I have spent the past three or four days in hospital for the latest round of tests aimed at confirming whether I have a condition known as sarcoidosis.
I have known for a long time that something is wrong. I have a dry cough that creates difficulties for my lungs when I cough, and that also leaves me breathless – not an easy complaint to cope with when I’m lecturing or preaching.
My knees are constantly complaining about their bad condition – for a long time I thought this was just age creeping up on me, but I knew there was something wrong when I took a bad tumble last September, and I now find it difficult to walk downhill.
I have a regular sensation of “pins-and-needles” under my feet. There is a slight swelling on the sides of my neck. And I regularly wake up early, wondering why I’ve only had four or five hours sleep, why I am still feel tired, and why I am feeling sweaty.
When I was in my early twenties, I lived on four or five hours sleep a night, and never worried about it. But the warning signs seem to have been there for a few years now: a painful kidney-stone, dismissed later as being nothing more than a kidney-stone; my knees going from under me as I climbed down Mount Sinai a few years ago, barely making it back in time to Saint Catherine’s Monastery long after everyone else was sitting down to breakfast.
None of these symptoms has been helped by the fact that I’m also suffering from a deficiency of Vitamin B12 – probably brought about by almost forty years of vegetarianism.
But then, like most people, I never heard of sarcoidosis until the symptoms began to present themselves a few months ago.
I think I now know every exit and entrance to Saint James’s Hospital, the Adelaide and Meath Hospital in Tallaght and the Blackrock Clinic, as well as the faces if not the names of most people queuing in my GP’s clinic.
I have been for lung tests, blood tests, kidney tests and heart tests. I have had local and general anaesthetics. I have had X-rays and CT scans. I have seen consultants and dieticians. And now I have had biopsies, ECTs, saline drips and oxygen masks.
What is sarcoidosis?
Sarcoidosis is commonly referred to in a friendly sort of way as “sarcoid.” But it is no friend to the body. It is an auto-immune disease or condition that causes the body to attack itself. No-one appears to know why this happens. But infection often precedes the first signs or symptoms. It often shows up first of all in breathlessness, blurred vision, painful joints or a general loss of well-being. Although many people with sarcoidosis look healthy, they don’t feel well. Sarcoidosis can even kill, although for most people who develop this condition a full recovery is likely.
With sarcoidosis, areas of inflammation may appear on the body. Any part of the body can be affected but the most commonly affected areas are the lungs, skin, eyes and lymph nodes. One area alone may be affected, or it may be many at once.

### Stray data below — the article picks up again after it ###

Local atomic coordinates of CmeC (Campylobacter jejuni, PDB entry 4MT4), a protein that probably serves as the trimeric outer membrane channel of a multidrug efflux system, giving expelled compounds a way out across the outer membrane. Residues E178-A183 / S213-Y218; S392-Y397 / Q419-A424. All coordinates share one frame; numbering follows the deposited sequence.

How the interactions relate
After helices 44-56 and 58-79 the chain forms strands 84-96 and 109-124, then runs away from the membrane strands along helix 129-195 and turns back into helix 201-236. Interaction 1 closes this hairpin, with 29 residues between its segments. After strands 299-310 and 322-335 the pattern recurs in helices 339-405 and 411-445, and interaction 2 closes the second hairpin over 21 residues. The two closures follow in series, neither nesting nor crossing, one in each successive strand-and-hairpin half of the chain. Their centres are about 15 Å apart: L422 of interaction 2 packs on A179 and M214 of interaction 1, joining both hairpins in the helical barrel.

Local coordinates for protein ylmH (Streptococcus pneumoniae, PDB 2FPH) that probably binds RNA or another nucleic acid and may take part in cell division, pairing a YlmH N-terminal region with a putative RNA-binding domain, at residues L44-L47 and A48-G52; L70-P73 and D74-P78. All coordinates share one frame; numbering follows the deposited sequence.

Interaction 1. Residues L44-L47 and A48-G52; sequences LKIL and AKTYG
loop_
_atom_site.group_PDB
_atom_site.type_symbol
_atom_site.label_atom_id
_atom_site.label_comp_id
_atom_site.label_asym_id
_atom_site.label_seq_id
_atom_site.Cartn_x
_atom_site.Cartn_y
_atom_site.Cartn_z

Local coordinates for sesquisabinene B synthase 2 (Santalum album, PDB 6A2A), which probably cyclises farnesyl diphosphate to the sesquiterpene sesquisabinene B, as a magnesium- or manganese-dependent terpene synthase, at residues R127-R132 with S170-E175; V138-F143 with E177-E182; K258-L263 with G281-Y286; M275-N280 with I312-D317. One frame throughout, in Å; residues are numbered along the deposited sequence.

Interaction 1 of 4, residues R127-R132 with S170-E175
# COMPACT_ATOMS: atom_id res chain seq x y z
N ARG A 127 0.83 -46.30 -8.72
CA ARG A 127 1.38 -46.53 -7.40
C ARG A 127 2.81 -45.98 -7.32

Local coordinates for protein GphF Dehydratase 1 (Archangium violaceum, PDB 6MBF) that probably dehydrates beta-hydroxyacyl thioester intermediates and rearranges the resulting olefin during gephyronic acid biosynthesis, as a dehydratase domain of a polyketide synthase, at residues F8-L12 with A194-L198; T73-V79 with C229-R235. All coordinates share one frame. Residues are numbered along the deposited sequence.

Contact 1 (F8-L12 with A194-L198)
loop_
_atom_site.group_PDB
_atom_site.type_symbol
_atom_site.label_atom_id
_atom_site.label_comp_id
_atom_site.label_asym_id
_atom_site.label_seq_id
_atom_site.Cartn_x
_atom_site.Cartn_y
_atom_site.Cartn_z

As with many diseases, sarcoidosis is often present without causing any symptoms. When the symptoms do appear, however, they appear either abruptly, as in acute sarcoidosis, or gradually over a number of years, as in chronic sarcoidosis.
The symptoms of acute sarcoidosis can include fever, cough, joint pains and tiredness, and it makes people feel generally unwell. Red, tender lumps (erythema nodosum) can appear on the shins, and if the eyes are affected they become red and the vision becomes blurred. The lymph nodes can become enlarged and tender.
Over the years, chronic sarcoidosis causes coughing and shortness of breath as the lungs become more and more inflamed and their ability to function deteriorates. The eyes and shins may also be affected in the same way as in acute sarcoidosis.
Although sarcoidosis can occur at any age, I am surprised to learn that young adults are far more likely to develop it. It sometimes runs in families.
Sarcoidosis involves inflammation that produces tiny lumps in different organs. These lumps grow together to make larger lumps, damaging the way the organs and the body works. Many people with sarcoidosis have these lumps in their lungs, and while sarcoidosis is not cancer, one of the treatments may be a low dosage of chemotherapy.
It is not always easy to diagnose sarcoidosis as many other conditions display similar symptoms. My case may be like so many where it is only discovered after a chest x-ray reveals the characteristic swollen lymph nodes or shadowing in the lungs.
Examining a sample of tissue taken from affected skin or lung under the microscope can help to provide an accurate confirmation. And that’s why I have been in hospital for most of this week.
Now all I want to do is sit back on the couch and watch the Test match. The results from examining the tissue samples from my lungs should be ready within the next few weeks.
If I have sarcoidosis, then I’ll have to deal with it. I don’t want to be walking around like the “drunken sailor” for the next few years. But, while I may have sarcoidosis, sarcoidosis will never have me. I used to love walking a few miles a day, and I’m determined to recover that pleasure and exercise.